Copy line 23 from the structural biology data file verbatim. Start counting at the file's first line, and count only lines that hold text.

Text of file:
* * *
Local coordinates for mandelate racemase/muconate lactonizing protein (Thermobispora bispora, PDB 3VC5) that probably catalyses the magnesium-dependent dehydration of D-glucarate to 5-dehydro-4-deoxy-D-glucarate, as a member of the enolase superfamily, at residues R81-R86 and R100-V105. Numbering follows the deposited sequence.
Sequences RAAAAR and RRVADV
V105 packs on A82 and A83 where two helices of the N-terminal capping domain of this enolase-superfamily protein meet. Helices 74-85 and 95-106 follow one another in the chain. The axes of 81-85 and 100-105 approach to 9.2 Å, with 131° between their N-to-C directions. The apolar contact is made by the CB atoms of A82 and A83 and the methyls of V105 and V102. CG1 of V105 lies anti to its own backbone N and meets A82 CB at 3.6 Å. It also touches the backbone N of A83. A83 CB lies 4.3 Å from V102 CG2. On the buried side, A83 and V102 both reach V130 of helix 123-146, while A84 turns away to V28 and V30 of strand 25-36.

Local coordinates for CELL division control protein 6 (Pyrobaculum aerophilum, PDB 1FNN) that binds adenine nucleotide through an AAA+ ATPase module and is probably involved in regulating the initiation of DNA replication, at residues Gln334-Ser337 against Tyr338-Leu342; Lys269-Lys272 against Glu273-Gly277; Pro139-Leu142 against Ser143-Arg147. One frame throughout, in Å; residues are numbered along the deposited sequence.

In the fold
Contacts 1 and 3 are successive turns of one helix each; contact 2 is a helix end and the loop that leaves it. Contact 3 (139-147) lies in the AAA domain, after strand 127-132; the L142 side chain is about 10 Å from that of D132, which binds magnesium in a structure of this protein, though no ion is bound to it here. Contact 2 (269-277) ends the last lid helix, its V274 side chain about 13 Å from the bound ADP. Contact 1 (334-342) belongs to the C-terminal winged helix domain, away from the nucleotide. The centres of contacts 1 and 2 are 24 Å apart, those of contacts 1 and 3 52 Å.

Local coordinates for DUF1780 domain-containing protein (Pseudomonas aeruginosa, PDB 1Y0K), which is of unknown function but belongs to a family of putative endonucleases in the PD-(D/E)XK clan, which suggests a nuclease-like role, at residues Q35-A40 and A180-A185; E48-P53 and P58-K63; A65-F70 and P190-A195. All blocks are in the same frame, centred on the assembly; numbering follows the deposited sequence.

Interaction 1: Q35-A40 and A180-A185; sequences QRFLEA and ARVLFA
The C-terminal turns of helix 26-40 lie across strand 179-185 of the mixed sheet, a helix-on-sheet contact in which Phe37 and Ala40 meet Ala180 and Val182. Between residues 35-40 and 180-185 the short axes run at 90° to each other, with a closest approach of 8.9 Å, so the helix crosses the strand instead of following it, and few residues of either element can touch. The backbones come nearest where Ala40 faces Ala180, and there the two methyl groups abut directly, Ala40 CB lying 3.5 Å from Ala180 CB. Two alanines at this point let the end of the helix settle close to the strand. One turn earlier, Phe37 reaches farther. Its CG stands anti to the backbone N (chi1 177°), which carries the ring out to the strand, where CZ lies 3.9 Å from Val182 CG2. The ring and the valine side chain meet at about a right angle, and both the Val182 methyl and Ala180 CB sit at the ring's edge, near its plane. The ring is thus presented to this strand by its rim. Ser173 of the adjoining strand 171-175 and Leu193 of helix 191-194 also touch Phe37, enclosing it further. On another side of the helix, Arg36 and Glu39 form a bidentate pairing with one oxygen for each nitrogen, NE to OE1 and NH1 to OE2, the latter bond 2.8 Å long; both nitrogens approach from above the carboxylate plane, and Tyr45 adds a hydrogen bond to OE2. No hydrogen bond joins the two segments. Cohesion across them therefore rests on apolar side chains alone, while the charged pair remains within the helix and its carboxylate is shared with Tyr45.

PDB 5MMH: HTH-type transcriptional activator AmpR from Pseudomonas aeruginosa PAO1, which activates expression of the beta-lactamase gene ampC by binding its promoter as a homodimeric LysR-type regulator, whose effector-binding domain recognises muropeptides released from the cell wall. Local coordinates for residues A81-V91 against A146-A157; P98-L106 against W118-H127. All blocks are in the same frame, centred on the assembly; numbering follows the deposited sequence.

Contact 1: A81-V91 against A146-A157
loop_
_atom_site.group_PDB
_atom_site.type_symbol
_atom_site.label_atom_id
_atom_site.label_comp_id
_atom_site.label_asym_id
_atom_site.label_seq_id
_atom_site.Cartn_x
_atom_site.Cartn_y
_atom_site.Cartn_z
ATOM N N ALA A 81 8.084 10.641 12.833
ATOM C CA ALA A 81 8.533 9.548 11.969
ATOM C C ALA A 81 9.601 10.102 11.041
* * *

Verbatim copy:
ATOM C CA ALA A 81 8.533 9.548 11.969